“12. The State authorities argue, correctly in my view so far as it goes, that the question of fair procedures is heavily dependent on the issue to be decided on the surrounding circumstances of the case. It is indeed important that there is no one size fits all requirement that elaborate procedures akin to a criminal trial are necessary before any administrative decision whatsoever can be taken. It is also correct I think, that the question involves a functional analysis rather than one determined, at least exclusively by the description of the process or the specific language used. The essence of the question is whether, if an individual or business had its rights or interests affected that consequence has occurred only after a procedure which is seen to be fair."
51. O'Donnell J. discussed the potential tension between Gammell and McNamee on the one hand and O’Ceallaigh on the other. He said (at p. 10):
      “The decisions in Gammell, O’Ceallaigh and McNamee are of more immediate relevance. They all involved statutory processes in which it was argued (successfully in Gammell and McNamee and unsuccessfully in O’Ceallaigh) that a decision to initiate a procedure, having as its terminus a process carried out in accordance with fair procedures, did not itself require fair procedures, and more particularly did not require that the affected party be notified and have a right to make submissions before the decision to imitate the process was made.”
52. He carried out a detailed analysis of each of these cases and went on to discuss the issues arising (at p.17):
      “24. There is no doubt that it is difficult to reconcile the decisions in O’Ceallaigh and Rees v. Crane on the one hand, with Gammell and McNamee on the other. This difficulty is compounded if, as the authors Gwynn Morgan and Hogan suggest, Gammell is treated as authority justifying the practice in relation to the grant of planning permission. If so, and the High Court judgment herein is correct to doubt the continued vitality of the Gammell approach that might raise doubts over the procedure adopted on planning applications, which would have wide ranging consequences. However, I do not think it is now possible to uphold the High Court's approach that O’Ceallaigh together with Dellway represents a more modern view, with the implicit suggestion that the authority of Gammell and McNamee is questionable. The recent decision of this Court in upholding the decision of the High Court in McNamee demonstrates that the principle in that case is still alive and in full force. It is true that all the authorities emphasise that fundamentally the question is one of fairness in the particular facts of the case, but that itself provides little guidance.”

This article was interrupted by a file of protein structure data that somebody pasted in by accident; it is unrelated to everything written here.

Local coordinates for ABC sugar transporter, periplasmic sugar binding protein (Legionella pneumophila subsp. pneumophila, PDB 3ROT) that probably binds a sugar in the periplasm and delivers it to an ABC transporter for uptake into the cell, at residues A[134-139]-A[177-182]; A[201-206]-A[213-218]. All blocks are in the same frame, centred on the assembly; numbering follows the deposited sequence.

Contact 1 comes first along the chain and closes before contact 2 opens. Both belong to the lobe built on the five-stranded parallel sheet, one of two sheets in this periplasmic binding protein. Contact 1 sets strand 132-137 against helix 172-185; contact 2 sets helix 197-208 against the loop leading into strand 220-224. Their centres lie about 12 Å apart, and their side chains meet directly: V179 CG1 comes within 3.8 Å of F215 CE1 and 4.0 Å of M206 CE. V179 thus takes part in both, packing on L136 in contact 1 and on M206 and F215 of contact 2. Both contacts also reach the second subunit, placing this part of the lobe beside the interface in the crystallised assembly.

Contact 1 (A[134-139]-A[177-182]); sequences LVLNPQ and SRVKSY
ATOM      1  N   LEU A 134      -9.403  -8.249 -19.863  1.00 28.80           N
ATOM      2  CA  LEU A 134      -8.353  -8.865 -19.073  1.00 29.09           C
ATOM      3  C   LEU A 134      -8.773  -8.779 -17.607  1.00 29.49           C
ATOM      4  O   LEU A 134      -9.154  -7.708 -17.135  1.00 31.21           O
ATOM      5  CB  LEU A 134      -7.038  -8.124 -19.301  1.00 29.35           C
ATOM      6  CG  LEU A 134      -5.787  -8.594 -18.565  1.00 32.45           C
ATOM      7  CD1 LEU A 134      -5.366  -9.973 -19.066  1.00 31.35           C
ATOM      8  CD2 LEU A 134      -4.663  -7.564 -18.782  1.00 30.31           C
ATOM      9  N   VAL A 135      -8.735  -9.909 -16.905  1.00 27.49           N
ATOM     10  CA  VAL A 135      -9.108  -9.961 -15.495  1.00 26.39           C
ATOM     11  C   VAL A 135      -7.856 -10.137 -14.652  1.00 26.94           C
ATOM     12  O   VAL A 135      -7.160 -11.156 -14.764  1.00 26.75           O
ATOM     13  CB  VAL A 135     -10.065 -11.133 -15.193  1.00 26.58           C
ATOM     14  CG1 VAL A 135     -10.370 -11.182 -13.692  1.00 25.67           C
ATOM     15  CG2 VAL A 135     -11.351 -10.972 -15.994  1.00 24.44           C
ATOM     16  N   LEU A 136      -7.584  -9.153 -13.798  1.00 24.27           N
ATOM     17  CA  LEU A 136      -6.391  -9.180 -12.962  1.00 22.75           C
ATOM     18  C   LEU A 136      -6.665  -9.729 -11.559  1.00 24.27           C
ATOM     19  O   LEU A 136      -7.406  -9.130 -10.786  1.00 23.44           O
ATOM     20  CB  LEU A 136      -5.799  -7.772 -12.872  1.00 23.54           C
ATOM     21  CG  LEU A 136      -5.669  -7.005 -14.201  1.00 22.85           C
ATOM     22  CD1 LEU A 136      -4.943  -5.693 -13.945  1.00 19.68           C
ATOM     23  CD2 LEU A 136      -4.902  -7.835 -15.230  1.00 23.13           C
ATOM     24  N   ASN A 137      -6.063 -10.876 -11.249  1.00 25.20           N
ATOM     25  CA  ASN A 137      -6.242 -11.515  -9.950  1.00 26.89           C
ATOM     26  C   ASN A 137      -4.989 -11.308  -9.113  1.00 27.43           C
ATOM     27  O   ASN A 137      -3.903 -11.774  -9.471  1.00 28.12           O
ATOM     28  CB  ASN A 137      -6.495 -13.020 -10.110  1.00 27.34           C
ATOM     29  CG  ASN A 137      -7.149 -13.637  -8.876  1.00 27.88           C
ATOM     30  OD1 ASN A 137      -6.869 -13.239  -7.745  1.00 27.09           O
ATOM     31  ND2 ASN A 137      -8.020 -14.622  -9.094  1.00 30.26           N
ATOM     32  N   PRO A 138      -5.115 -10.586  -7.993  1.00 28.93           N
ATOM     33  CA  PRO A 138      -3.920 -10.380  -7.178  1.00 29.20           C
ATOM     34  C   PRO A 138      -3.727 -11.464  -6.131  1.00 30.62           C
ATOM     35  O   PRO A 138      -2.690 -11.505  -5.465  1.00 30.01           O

53. O'Donnell J. then undertook the difficult task of reconciling the apparently conflicting approaches in Gammell and McNamee on the one hand and O’Ceallaigh on the other. He felt that the explanation lay in the fact that in O’Ceallaigh the initiation of the inquiry put in train a process that had as its end result Nurse O’Ceallaigh being prevented from practicing her profession of over 2 years. Both her profession and that of the judge in Rees v Crane were professions requiring a high degree of public confidence in the public who dealt with them The public might well form an adverse view concerning the suspensions from which the professionals involved might never recover. The factual context in each case was critically important. Drawing these threads together, the judge said:
      “31. I do not consider it appropriate, necessary or indeed possible at this stage to offer a single bright line rule resolving all these issues. That may have to be addressed in circumstances where the issue arises and where it may be necessary to consider a wider range of authority than arose in this case. Even then there is no reason to be optimistic that a single rule may be discerned. I would however hesitate to accept, without careful and detailed analysis the contention that O’Ceallaigh represents a trend towards greater fair hearing rights at a preliminary stage, which should in turn be expanded upon. Rather I would approach the case on the basis that the default position is that a person conducting a preliminary investigation which itself does not lead directly in law to a binding and adverse decision, is not normally under an obligation to comply with a requirement of a fair hearing. On this view O’Ceallaigh is an example of the qualifying observation in the passage from De Smith that is, that it may have been seen as an integral and necessary part of a process which could terminate in an action adverse to the interests of the person claiming to be heard.